Bring in the New Year With More Curiosity and Less Judgment

Alyssa JonesBlog, Connect Better, Differentiate Better, Reflect Better


  • Being curious rather than judgmental leads to better understanding and compassion toward others.
  • Shifting your mindset and helping others can create a positive safe space for all.

Bring in the New Year With More Curiosity and Less Judgment 

Most people have heard of the hit TV series, Ted Lasso, in which an American football coach is exported to the U.K. to manage a British football team. In a particularly moving scene from the show, the protagonist Ted and the antagonist Rupert—the vindictive former owner of the team—place a significant wager on a game of darts. Taking his final turn at the board, Ted shares the following leadership lesson.

“Guys have underestimated me my entire life and for years I never understood why – it used to really bother me. Then one day I was driving my little boy to school, and I saw a quote by Walt Whitman. It was painted on the wall there and it said, ‘Be curious, not judgmental.’ I like that.” (Ted throws a dart.)

“So, I get back in my car and I’m driving to work and all of a sudden it hits me – all them fellas that used to belittle me, not a single one of them was curious. You know, they thought they had everything all figured out, so they judged everything, and they judged everyone. And I realized that they’re underestimating me – who I was had nothing to do with it. Because if they were curious, they would’ve asked questions. Questions like, ‘Have you played a lot of darts, Ted?’” (Ted throws another dart.)

“To which I would have answered, ‘Yes sir. Every Sunday afternoon at a sports bar with my father from age ten until I was 16 when he passed away.’ Barbecue sauce.” (Ted throws a double bullseye to win the game.)

Pursuing Curiosity

Our minds are meaning-making machines—constantly making assumptions, judgments, and looking for patterns. Curiosity is not only about learning new information, it is about trying to understand and appreciate one another.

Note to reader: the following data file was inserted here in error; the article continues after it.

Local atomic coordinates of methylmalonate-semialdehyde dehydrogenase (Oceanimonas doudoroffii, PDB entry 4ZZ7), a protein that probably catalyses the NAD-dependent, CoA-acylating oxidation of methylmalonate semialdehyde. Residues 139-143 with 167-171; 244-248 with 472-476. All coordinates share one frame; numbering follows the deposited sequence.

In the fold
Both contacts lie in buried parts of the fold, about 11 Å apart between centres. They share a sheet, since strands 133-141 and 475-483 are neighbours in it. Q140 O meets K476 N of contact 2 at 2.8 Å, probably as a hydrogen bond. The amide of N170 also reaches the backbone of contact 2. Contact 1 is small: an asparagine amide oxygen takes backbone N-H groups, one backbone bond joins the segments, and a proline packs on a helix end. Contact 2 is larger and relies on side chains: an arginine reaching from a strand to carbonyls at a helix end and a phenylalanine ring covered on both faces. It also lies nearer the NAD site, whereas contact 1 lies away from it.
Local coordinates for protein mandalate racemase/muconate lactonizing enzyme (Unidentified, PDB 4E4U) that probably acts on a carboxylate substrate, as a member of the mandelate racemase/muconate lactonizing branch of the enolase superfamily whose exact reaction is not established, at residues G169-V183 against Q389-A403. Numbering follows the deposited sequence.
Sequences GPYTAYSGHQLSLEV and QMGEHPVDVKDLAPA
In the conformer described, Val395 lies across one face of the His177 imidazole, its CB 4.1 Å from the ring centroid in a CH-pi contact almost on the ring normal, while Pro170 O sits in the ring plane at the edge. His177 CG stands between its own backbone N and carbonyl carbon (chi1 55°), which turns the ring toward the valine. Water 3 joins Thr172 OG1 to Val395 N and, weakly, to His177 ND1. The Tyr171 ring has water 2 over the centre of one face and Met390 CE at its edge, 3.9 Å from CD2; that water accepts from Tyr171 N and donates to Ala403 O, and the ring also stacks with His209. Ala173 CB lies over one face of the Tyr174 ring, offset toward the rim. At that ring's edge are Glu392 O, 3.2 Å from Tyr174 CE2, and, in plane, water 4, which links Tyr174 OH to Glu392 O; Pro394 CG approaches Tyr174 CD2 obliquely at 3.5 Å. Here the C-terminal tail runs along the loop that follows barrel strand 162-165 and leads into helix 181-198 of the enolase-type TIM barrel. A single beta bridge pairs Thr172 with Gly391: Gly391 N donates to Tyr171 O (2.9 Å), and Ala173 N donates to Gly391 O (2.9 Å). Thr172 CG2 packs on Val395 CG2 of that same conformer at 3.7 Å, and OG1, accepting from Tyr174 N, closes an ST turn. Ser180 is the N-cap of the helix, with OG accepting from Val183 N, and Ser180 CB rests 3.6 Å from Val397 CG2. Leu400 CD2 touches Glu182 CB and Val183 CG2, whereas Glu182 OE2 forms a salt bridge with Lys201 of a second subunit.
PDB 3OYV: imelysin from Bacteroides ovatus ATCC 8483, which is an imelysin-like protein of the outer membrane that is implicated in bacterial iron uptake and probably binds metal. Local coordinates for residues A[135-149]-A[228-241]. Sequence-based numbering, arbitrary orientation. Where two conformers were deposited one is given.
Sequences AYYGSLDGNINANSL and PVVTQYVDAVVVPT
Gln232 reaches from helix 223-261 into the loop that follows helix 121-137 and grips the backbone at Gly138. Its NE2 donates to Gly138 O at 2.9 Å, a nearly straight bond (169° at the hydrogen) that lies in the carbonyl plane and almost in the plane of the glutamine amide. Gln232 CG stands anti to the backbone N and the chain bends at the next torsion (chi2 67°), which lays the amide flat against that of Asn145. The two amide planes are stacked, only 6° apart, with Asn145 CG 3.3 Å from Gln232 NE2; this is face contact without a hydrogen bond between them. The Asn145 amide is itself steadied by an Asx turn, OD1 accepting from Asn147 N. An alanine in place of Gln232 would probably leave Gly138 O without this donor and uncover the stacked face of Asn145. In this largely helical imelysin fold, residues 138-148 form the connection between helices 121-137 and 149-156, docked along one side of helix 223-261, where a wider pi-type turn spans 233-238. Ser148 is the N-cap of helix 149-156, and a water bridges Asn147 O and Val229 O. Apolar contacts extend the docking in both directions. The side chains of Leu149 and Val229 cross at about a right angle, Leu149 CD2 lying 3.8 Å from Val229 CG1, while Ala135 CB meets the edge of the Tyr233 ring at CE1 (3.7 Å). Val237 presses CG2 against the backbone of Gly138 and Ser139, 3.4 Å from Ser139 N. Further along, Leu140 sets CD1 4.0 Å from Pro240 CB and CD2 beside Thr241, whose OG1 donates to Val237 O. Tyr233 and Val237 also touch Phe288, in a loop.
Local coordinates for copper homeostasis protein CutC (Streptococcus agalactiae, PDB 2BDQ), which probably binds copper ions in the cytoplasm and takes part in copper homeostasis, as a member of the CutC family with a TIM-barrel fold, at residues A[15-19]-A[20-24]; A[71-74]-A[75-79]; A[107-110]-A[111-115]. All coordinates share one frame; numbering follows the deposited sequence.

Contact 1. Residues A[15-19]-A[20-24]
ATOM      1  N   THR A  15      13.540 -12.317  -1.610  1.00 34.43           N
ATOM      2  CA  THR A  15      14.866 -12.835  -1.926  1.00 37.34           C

At the end of the day, our perceptions are the lens through which we understand the world. What would happen in our schools if we all committed to being more curious and less judgmental in 2023? Click To Tweet

At the end of the day, our perceptions are the lens through which we understand the world. What would happen in our schools if we all committed to being more curious and less judgmental in 2023? Collective Teacher Efficacy is the belief that teachers can more positively impact the learning of their students if they work as a team. CTE is strongly correlated with student achievement (John Hattie). “Collective” refers to the power of groups over individuals. How could this practice transform our relationships with both the adults and students we work with?

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Ways to be More Curious and Less Judgmental 

  • Listen to understand. Being an effective listener is a critical skill. It goes deeper than listening just for facts. Oftentimes, when people speak from a place of emotion, they are telling you what they value. Use that opportunity to listen for values and learn from this. What is really going on? What is important about that? Why does that matter to them?  When we listen to understand, we create a safe space for others to share—without fear of judgment. 
  • Ask powerful questions. Talk less and ask more. Understand that asking questions is essential for building collaboration and trust, and a great strategy for unlocking others’ potential.  
  • Challenge perspectives and beliefs by helping staff/students see things from a different lens. Ask questions that challenge someone’s way of thinking—ones that push them outside of their comfort zones. Not only can these questions help people get unstuck from their current perspective, but they can also alleviate some of the pressure and potential fear they are experiencing.  

Practicing curiosity, listening without judgment, and creating a safe space for learning—and mistakes—is how we build capacity and confidence within our educational spaces and in our personal lives.

How will you be curious, not judgmental, this year for your students, staff, and community?


Visible Learning for Teachers: Maximizing Impact on Learning, by John A.C. Hattie and John Hattie

Brene Brown, Dare to Lead: Brave Work. Tough Conversations. Whole Hearts. (New York: Random House, 2018)

Good to Great: Why Some Companies Make the Leap and Others Don’t, by Jim Collins

About Alyssa Jones

Alyssa is an Instructional Coach at District #16 where she leads educators in professional development aligned with best practices and collaborates with teachers during coaching cycles. A Google Certified Educator, Alyssa values the combination of tech tools and learning intentions to create a masterful design for instruction. Alyssa has a BS in Special Education, a BS in Elementary Education, and a MA in Curriculum Development and Instruction.

She is currently pursuing her Ed.S in Educational Administration and Leadership. Alyssa has presented at various state and national conferences on social-emotional learning and cultural competence, assessment and grading practices, language arts instruction, project-based learning, MTSS, and digital citizenship. Alyssa’s husband Mike is a Middle School Principal, and they have three children: Maddie who is eight and twins Hannah and Hudson who are three.